Although it’s been nearly two and a half years since his untimely passing, Josh Fischel remains both a fixture and a driving force in the Long Beach music scene. Not only was Fischel the brains behind Music Tastes Good, a cultural beacon in a world that’s oversaturated with cookie cutter music festivals, but he was also a prolific musician. In the late ’90s, he started the Long Beach rock/reggae group, Bargain Music, who toured nationally and released six albums in their eight-year lifespan. After they disbanded in 2006, Fischel started working songs for his next project, The Fiction. For the next decade, Josh Fischel and The Fiction played extensively and recorded their debut album, Quixotic. Finally, after numerous setbacks (such as stolen recording equipment, the search for perfect cover art, and Josh’s unexpected passing) Quixotic will be released this Saturday, January 19, at Dipiazza’s in Long Beach.
“Ideally, this would be the show that we’d be playing with Josh to launch a tour with the band or something,” says Kris Jackson, the album’s co-producer. “But because he’s not here anymore, I’m just glad that we’re still going to be getting it out there and playing the songs live, at least once.” It’s unfortunate that Josh won’t be at the release show to play and sing these songs himself. However, with the help of his wife, Abbie Fischel, and Jackson, many of Josh’s friends (including members of his rock n’ roll theatre troupe, RIOTstage) will come together once more to perform the album in its entirety.
Josh’s original intention with the album was for it to be, as he described it, “a political party record,” with serious lyrical themes and danceable music. Admittedly, the album did undergo a series of visionary changes, as the live band adopted a revolving lineup and the track listing was certainly not set in stone. Nevertheless, both Jackson and Abbie maintain that the album is even more relevant in today’s political and social climate than when it was written. “I think it only gets more and more relevant,” Abbie says, “There are some things where I’m like, ‘I can’t believe he doesn’t know about this!’ because he’d probably be writing more songs.”
The process of recording the album was tedious, due to Josh’s vision of how he wanted it to sound. For starters, he wanted to meld analog and digital recording techniques, recording everything digitally on Pro Tools, but using only instruments and analog equipment from before 1982. Some songs feature programmed drums while others utilize real drummers. The first track is almost entirely driven by group vocals, with accompaniment only from handclaps and foot stomps. Overall, there are 19 different vocalists and singers on Quixotic. As versatile as this album is, there’s no doubt that Josh had a very clear focus while creating it. “There was one part of a song where he wanted this certain Dinosaur Jr. sounding fuzz tone on the guitar,” remembers Jackson, “and I think we had at least five or six sessions with different guitar players before our buddy Jared finally came up with the perfect tone.”
Josh’s penchant for particulars did not stop at the recording process. Even though the album was completed about a year before he passed away, he was having trouble choosing the cover art. Unfortunately, after working with numerous graphic designers, Josh was unable to find the perfect design. When he passed away, this decision was passed onto Abbie and Kris, who also struggled with finding art that Josh would have approved of. Finally, they hired Corey Watson, the design director for Music Tastes Good. He integrated Josh’s own handwriting into the cover art, making for a design that we can only hope Josh would finally approve of.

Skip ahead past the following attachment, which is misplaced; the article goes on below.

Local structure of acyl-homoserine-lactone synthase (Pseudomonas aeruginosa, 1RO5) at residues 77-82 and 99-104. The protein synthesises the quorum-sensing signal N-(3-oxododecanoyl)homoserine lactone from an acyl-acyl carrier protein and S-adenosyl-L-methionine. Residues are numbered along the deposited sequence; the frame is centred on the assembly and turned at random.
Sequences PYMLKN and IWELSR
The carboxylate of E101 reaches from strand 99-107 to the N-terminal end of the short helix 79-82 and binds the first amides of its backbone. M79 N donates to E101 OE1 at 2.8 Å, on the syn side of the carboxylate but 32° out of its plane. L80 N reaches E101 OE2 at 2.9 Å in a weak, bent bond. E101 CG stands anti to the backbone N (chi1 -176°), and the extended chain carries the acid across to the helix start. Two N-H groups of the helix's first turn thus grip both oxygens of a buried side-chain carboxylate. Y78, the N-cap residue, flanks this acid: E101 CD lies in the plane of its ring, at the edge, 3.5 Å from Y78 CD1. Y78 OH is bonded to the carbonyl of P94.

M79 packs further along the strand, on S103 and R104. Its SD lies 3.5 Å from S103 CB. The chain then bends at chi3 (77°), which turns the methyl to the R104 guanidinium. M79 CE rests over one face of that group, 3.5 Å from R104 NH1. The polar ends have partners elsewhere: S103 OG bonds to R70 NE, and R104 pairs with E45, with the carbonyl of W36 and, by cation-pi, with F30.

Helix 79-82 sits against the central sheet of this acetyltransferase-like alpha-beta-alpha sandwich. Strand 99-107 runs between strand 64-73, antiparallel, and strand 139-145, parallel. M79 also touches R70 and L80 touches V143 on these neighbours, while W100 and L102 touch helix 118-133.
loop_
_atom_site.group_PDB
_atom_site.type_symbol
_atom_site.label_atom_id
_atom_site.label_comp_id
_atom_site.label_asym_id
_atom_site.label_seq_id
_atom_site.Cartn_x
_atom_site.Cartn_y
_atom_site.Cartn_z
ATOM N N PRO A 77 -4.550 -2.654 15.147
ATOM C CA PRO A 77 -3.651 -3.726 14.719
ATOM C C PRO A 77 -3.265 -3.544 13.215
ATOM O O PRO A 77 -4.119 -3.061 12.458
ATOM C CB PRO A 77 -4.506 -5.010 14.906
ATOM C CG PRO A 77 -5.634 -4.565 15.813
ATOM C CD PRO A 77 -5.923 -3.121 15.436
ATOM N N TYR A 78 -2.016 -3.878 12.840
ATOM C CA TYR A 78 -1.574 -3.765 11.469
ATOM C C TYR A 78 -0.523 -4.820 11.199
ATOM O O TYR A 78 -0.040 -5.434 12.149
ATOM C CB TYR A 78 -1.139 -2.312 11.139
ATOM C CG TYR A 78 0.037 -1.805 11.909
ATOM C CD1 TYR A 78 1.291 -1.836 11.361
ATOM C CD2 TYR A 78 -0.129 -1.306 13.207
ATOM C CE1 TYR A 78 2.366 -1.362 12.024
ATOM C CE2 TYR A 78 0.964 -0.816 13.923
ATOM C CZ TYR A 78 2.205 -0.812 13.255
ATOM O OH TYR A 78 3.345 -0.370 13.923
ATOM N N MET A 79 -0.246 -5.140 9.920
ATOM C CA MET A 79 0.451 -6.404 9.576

Perhaps the best way to understand The Fiction’s new album is to examine the title. For starters, Josh was a fan of the novel, Don Quixote, which is famous for its crazed protagonist who heroically battles windmills. “Quixotic” could also be used to describe Josh’s own ambition; just by looking at a few of his creative pursuits, one can easily see that he was much more idealistic than most of us. Ironically, the fact that Quixotic has taken almost a decade to be released and that Josh, unfortunately, won’t see this officially release himself, tie him closer to Quixote than he could have imagined. “It’s kind of weird how art became reality, in a lot of ways with that title,” says Abbie.
On the other hand, it is important to note that Josh was by no means an unrealistic or impractical person. He wrote and recorded more music in his lifetime than most musicians could even dream of, he started one of the most innovative music festivals of our time, and he left his own mark on the world of musical theatre. “He was very talented at accomplishing things that we all might have pipe dreams about. He actually brought them into fruition,” Abbie says.
This Saturday’s record release show is no exception. Friends and members of RIOTstage are flying in from all over the country to pay respects to Josh and his music in the way that he would have wanted. Jackson has been leading rehearsals all week and Dipiazza’s didn’t hesitate to open their doors to this event. This dedication alone shows the impact that Josh continues to have on the greater Long Beach music community. “One of his gifts was his ability to bring people together,” says Abbie, and this Saturday’s show will stand as a testament to that.
The event starts at 7 pm and there is a $10 entry fee. For more information, check out the event page.